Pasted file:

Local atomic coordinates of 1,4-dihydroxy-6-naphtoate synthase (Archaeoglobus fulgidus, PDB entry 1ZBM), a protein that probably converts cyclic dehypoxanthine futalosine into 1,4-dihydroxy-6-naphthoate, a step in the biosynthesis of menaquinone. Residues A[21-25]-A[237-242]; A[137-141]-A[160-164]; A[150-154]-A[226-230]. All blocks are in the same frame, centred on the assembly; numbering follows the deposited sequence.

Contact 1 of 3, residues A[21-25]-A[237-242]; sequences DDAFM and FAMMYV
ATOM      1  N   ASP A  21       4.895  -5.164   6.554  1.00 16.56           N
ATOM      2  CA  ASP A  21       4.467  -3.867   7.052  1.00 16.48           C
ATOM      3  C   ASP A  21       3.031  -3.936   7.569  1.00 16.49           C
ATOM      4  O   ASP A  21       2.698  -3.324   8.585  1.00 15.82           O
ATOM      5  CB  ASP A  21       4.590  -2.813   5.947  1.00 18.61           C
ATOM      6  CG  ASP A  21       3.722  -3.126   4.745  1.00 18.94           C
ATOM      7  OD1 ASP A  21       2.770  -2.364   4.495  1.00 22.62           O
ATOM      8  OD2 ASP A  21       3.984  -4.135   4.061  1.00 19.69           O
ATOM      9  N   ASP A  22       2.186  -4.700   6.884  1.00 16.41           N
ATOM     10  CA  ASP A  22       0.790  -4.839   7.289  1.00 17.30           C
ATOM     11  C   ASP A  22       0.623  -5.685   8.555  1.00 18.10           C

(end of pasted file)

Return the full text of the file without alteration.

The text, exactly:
Local atomic coordinates of 1,4-dihydroxy-6-naphtoate synthase (Archaeoglobus fulgidus, PDB entry 1ZBM), a protein that probably converts cyclic dehypoxanthine futalosine into 1,4-dihydroxy-6-naphthoate, a step in the biosynthesis of menaquinone. Residues A[21-25]-A[237-242]; A[137-141]-A[160-164]; A[150-154]-A[226-230]. All blocks are in the same frame, centred on the assembly; numbering follows the deposited sequence.

Contact 1 of 3, residues A[21-25]-A[237-242]; sequences DDAFM and FAMMYV
ATOM      1  N   ASP A  21       4.895  -5.164   6.554  1.00 16.56           N
ATOM      2  CA  ASP A  21       4.467  -3.867   7.052  1.00 16.48           C
ATOM      3  C   ASP A  21       3.031  -3.936   7.569  1.00 16.49           C
ATOM      4  O   ASP A  21       2.698  -3.324   8.585  1.00 15.82           O
ATOM      5  CB  ASP A  21       4.590  -2.813   5.947  1.00 18.61           C
ATOM      6  CG  ASP A  21       3.722  -3.126   4.745  1.00 18.94           C
ATOM      7  OD1 ASP A  21       2.770  -2.364   4.495  1.00 22.62           O
ATOM      8  OD2 ASP A  21       3.984  -4.135   4.061  1.00 19.69           O
ATOM      9  N   ASP A  22       2.186  -4.700   6.884  1.00 16.41           N
ATOM     10  CA  ASP A  22       0.790  -4.839   7.289  1.00 17.30           C
ATOM     11  C   ASP A  22       0.623  -5.685   8.555  1.00 18.10           C